APP Your Own Risk: What's on your child's smartphone?

Published: Nov. 2, 2015 at 3:23 PM MST|Updated: May. 2, 2016 at 2:00 AM MST
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TUCSON, AZ (Tucson News Now) - Between the Apple App Store and Android Marketplace, there are more than three million smart phone applications available for users to download.

While games and social media may take up most of the storage on a high school student's phone, some experts warn there are other apps that could be potentially dangerous for children.

Anonymity is a concern, according to Alex Beck at Gaggle, a company that provides safe online learning products, solutions and services to the K-12 market, according to its website.

The company works with school districts to monitor students' social media use. Beck said anonymous apps can be used by sex offenders with bad intentions.

"Obviously it's mostly student to student, but students can't be sure of who they're talking to with anonymous apps," he said.

Here's a few to be on the look out for...


Kik is an instant-messaging app that boasts more than 240 million registered users, according to its website.

Kik allows users to connect without needing a phone number. A user can add friends and their Kik accounts to a list of friends, but messages can come from anyone.

Tommy Collins, a junior at Tucson High School, said that's exactly why he stopped using the app.

"It's just weird," he said. "You don't know who you're talking to unless you know them personally."

Daniela Bojorquez, also a junior, said she deleted it almost instantly because of the messages she kept receiving from strangers.

"Weirdos and a lot of perverts," she said. "Older men, like 40, trying to get with 15-year-olds. It's…no."

A message to Kik for comment has not been returned. provides users with an outlet to ask and answer questions anonymously. Anyone with a question he or she is too bashful to ask with an identity attached to it, could pose the question to and wait for results.

In a high school setting, students may have innocent intentions.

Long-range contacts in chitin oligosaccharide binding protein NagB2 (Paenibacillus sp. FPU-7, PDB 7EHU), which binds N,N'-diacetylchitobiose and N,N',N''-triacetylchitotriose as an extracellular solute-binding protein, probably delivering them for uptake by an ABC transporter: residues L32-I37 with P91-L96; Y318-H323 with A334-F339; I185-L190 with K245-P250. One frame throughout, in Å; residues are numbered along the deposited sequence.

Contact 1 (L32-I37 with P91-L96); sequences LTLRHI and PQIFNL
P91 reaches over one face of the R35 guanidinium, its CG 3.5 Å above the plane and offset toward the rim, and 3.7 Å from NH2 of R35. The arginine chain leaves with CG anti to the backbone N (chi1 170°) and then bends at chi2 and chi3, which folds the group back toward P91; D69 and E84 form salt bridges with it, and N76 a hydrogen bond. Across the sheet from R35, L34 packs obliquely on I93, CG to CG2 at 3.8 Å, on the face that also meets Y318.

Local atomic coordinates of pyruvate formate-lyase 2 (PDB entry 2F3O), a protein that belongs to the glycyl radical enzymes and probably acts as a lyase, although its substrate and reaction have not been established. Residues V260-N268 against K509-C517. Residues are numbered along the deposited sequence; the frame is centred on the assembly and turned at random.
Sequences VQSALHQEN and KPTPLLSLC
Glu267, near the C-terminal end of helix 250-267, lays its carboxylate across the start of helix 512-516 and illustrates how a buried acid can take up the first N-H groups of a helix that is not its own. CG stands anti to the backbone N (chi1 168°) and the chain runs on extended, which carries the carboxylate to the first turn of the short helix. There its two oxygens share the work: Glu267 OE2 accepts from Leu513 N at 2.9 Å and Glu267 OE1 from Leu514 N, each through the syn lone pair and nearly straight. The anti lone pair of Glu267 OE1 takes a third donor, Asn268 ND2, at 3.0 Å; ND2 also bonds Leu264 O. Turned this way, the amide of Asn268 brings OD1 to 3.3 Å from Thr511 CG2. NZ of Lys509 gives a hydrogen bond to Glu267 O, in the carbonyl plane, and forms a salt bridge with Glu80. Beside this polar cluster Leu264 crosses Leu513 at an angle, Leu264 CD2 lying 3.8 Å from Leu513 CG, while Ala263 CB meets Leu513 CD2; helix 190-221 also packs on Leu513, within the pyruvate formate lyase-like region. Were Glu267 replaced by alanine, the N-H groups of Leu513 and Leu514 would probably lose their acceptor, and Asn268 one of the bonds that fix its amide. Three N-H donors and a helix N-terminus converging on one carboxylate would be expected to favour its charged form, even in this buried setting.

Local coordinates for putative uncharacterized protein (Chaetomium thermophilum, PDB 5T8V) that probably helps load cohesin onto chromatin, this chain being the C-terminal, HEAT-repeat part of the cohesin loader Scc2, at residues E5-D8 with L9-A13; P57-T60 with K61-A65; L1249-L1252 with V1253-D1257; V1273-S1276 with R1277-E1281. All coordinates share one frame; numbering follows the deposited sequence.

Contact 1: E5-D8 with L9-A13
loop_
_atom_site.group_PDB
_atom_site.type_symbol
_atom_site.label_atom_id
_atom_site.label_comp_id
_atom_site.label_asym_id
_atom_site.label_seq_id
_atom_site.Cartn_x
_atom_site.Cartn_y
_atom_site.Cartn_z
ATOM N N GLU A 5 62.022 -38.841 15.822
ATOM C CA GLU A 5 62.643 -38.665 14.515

"Often times people who have a crush on someone will go onto the app and start asking, try to investigate a little," said Joshua McKenna, a senior at Tucson High.

But some on campus said they d ropped the app from the phone when they saw what it could do to their fellow students.

Sophomore Jesus Gomez compared it to bullying.

"You can't see the person asking the question, even if you want to know," he said.

Users are able to block anonymous questions, according to Chief Trust and Safety Officer Catherine Teitelbaum. created the position when it bought in 2014.

Since then, Teitelbaum said have formed agreements with Attorneys General in New York and Maryland, established a teen advisory board and established guidelines for law enforcement agencies investigating any sort of illegal activity on the app.

The app strives for anonymity with responsibility, Teitelbaum said.

Users may remain anonymous through the app, but the company has the names and log-in information for everyone using, according to Teitelbaum. She encouraged every parent with questions about the app to consult the company's Safety Center.

She provided the statement below:

" is a dramatically different place from one year ago, a result of millions of dollars invested and significant improvements to our policies, user reporting tools and moderation. We're committed to fostering digital citizenship among our user base and working in partnership with parents and schools to guide teens toward positive and responsible choices online."